by Brian T. Lynch, MSW
Two insightful science articles recently came out that are worth sharing, one on diet and the other on exercise. I will share the diet article first.
The link here and below is to an article about dietary fiber. There is an expanded understanding as to how fiber contributes to human health. We many of us know, fiber helps regulate our bowels which may play a role in lowering colon cancer rates. Fiber may reduce cholesterol, perhaps by absorbing it in the gut so it passes out of our body. And it might lower inflammation in our body which helps prevent heart disease, etc. We know there is both soluble fiber and insoluble fiber that isn’t digested in the body. Insoluble fiber absorbs waters in the intestines thus increasing in its bulk which helps move (things) along. This is all still true.
This BBC article linked here summarizes the latest research on how fiber actually works in the body to benefit our health. The biggest takeaway for me was learning that indigestible dietary fiber is the primary food source for our gut bacteria.
Relatively new science has found that a diverse and balanced intestinal flora is essential to good health and that disrupting that balance can lead to diseases as well as infections like Merca, Sepsis, and death. We know that gut bacteria act like miniature chemical factories producing all sorts of exotic substances that our body relies on but cannot make on its own.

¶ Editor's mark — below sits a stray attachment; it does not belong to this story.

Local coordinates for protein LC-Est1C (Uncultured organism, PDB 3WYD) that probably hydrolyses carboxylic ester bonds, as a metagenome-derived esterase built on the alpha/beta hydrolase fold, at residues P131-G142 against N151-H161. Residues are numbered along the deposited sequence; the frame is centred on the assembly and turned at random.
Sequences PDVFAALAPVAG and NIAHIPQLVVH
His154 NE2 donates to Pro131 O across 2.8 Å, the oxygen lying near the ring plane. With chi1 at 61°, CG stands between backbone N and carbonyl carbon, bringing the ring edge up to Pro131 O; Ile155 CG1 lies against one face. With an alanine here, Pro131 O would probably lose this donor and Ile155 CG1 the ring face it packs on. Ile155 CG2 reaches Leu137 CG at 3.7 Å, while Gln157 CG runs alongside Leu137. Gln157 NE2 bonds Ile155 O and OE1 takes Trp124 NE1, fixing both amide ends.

So the trend has been to toss back a copious amount of pro-biotic capsules, which contain a handful of different bacteria that are supposed to be present in the gut. continually ingesting these little blighters never made much sense to me. It makes sense to re-seed your bowels during and after a course of antibiotics that kills off these good bugs, but if the environment down there is healthy, and probiotic capsules have live bacteria, seeding the gut should be all that is needed.
Now I realize that feeding the bacteria that live in our intestines is the most important part of maintaining a healthy digestive ecosystem and that dietary fiber is their food of choice. The article talks about how much fiber we need and how to get it.
The unanswered question for me is this; Are there high-quality fibers more inducive to good health and low-quality fibers that aren’t as good for our intestinal flora? For example, is the psyllium fiber Metamucil less edible than say, the fiber in an apple?
The link: https://www.bbc.com/news/health-46827426